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Fluid Reality unveils its untethered haptic VR gloves

Fluid Reality is creating a less expensive, lighter gadget that eliminates the need for cumbersome backpacks and a plethora of tubing, providing a substitute to the haptic VR gloves that are already on the market.

It is intended to provide customers a high-definition virtual reality encounter right at their disposal.

Haptics adds another layer to a virtual reality (VR) or 3D world and is required for viewers to feel totally immersed in such surroundings.

However, haptic gloves like those made by HaptX and Meta are now attached to large control devices that are heavy with cables and tubes. This is not the case with Fluid Reality’s haptic VR glove, which comes with a thin, totally mobile, and independent device.

With 160 dynamic haptic feedback motors, the glove from Fluid Reality allows consumers to experience high-resolution touch right at their fingers. Thus, for instance, while playing a virtual violin with the glove, the player should be able to feel every single string of the device.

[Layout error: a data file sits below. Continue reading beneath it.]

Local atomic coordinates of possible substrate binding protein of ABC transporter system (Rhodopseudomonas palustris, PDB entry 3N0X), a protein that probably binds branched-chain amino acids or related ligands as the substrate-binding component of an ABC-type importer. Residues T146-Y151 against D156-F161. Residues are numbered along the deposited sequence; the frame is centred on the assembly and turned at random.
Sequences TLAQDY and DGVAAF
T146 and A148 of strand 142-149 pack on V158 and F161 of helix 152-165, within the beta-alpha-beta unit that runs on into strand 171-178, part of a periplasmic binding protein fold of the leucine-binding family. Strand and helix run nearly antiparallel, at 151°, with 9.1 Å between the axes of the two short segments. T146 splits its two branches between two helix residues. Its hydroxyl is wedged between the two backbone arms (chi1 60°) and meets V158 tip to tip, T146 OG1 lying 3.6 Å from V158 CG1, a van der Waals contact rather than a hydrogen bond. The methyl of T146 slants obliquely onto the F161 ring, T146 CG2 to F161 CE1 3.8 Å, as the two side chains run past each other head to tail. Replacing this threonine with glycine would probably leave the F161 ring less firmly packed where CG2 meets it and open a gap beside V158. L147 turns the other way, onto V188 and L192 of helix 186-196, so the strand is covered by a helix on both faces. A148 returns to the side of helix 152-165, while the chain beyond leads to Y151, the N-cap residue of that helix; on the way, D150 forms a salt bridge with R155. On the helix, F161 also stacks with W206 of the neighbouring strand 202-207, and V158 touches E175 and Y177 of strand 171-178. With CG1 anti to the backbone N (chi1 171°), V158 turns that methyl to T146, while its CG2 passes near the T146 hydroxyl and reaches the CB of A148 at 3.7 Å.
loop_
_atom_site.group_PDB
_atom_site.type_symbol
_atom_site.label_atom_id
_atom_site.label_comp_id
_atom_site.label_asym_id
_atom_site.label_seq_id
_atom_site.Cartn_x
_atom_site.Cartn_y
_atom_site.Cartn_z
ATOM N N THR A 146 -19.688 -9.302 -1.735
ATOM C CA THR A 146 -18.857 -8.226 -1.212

Every fingertip haptic panel has pixels that resemble bubbles and are filled with a liquid that expands and fills each one when triggered. Each pixel is a specialised, wirelessly operated pump that is just a few hundred microns in thickness. The pumps work on the electroosmosis concept, which attracts energy in the fluid directly and prompts it to move and have no mechanical components. The ground-breaking layout of Fluid Reality aims to give things with a variety of sizes, shapes, and layers vitality.

The haptic arrays are low-profile, using just 10 mW/pixel of electricity and only 0.2 in (5 mm) thick. They don’t have any wire or tube leading to outside devices; they are totally self-contained. The lasting power of the glove is approximately three hours on a single charge.

Fluid Reality attributes the small size and low mass of its haptic glove to the use of readily available, fully functional parts like a Raspberry Pi. When all driving electronics and the batteries are included, the glove has a weight of 0.5 lb (207 g), which is far less than the 17 lb (7.7 kg) that HaptX’s Glove G1 weighs. The Glove G1 costs $5,495 for a set and an additional $495 each month for an obligatory monthly membership, making it less expensive at around $1,000 USD.

The characteristics of the haptic glove were showcased by the Fluid Reality group in a paper (PDF) at the User Interface Software and Technology (UIST) conference in 2023.

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